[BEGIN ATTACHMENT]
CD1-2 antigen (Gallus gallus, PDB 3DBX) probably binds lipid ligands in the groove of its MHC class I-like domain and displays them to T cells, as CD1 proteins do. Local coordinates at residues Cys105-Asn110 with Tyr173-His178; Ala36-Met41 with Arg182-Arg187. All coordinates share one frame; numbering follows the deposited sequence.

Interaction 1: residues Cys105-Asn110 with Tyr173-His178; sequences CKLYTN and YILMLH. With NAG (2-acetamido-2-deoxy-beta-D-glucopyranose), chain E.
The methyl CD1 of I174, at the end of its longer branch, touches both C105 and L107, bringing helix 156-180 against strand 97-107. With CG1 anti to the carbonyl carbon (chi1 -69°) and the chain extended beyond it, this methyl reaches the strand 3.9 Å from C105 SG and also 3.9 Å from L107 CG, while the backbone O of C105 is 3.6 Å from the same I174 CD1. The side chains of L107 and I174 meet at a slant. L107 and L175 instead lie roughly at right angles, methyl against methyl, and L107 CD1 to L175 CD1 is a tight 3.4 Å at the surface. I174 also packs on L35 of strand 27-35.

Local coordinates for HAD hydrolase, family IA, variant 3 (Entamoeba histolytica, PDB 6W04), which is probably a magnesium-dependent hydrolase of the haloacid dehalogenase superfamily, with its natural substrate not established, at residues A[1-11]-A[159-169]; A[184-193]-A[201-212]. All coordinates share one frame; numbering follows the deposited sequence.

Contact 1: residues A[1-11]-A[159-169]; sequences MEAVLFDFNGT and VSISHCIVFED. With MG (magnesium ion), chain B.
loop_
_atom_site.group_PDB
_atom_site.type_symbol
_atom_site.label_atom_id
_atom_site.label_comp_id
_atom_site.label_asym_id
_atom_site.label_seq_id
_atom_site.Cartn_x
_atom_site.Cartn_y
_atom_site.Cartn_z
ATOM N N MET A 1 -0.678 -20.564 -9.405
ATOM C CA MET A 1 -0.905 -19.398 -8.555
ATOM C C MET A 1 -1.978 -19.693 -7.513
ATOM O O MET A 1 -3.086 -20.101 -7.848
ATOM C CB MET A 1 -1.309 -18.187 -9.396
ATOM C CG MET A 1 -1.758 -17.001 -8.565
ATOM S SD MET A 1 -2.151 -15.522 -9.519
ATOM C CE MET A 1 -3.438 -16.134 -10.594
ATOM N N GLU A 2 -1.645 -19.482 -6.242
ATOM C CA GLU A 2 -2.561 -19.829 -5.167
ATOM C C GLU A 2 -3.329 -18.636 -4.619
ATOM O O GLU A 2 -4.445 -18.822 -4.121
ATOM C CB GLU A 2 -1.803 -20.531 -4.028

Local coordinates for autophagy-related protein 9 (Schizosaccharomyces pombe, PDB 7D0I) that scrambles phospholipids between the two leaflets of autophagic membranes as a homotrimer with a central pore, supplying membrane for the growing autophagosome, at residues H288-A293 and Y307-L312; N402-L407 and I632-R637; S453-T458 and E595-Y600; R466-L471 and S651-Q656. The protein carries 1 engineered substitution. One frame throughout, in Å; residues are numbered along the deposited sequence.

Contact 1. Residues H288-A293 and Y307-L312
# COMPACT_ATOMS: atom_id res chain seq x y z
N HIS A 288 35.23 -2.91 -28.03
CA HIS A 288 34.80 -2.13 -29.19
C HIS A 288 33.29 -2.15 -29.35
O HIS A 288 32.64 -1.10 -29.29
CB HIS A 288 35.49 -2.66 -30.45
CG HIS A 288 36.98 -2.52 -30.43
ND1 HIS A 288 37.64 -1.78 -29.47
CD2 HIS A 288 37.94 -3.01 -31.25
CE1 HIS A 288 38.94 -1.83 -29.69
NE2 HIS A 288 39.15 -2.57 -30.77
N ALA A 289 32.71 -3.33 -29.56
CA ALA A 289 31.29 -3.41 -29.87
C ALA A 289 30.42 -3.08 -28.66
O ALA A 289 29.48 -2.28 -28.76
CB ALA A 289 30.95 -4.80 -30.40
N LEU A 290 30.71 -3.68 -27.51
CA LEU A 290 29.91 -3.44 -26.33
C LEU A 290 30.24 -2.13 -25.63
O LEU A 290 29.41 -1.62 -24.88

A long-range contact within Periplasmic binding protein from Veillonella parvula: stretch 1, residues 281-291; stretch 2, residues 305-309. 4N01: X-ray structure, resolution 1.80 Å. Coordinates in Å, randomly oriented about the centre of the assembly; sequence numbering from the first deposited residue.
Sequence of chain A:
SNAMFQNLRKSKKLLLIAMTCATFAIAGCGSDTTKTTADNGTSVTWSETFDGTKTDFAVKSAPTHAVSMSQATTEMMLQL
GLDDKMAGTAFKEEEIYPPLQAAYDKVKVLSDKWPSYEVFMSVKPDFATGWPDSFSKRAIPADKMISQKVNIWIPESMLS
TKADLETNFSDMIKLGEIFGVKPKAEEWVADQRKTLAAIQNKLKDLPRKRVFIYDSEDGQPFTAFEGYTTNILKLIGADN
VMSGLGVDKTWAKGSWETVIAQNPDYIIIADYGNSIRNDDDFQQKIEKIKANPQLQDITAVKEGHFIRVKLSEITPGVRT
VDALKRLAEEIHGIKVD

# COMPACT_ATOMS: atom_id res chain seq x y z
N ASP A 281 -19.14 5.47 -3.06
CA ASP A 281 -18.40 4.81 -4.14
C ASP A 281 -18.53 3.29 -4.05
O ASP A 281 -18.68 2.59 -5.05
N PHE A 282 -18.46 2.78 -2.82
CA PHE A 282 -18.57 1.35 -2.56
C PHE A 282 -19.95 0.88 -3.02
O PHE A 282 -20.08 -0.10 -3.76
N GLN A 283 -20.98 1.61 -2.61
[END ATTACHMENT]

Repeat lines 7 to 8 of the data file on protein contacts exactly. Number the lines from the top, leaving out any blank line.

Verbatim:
_atom_site.group_PDB
_atom_site.type_symbol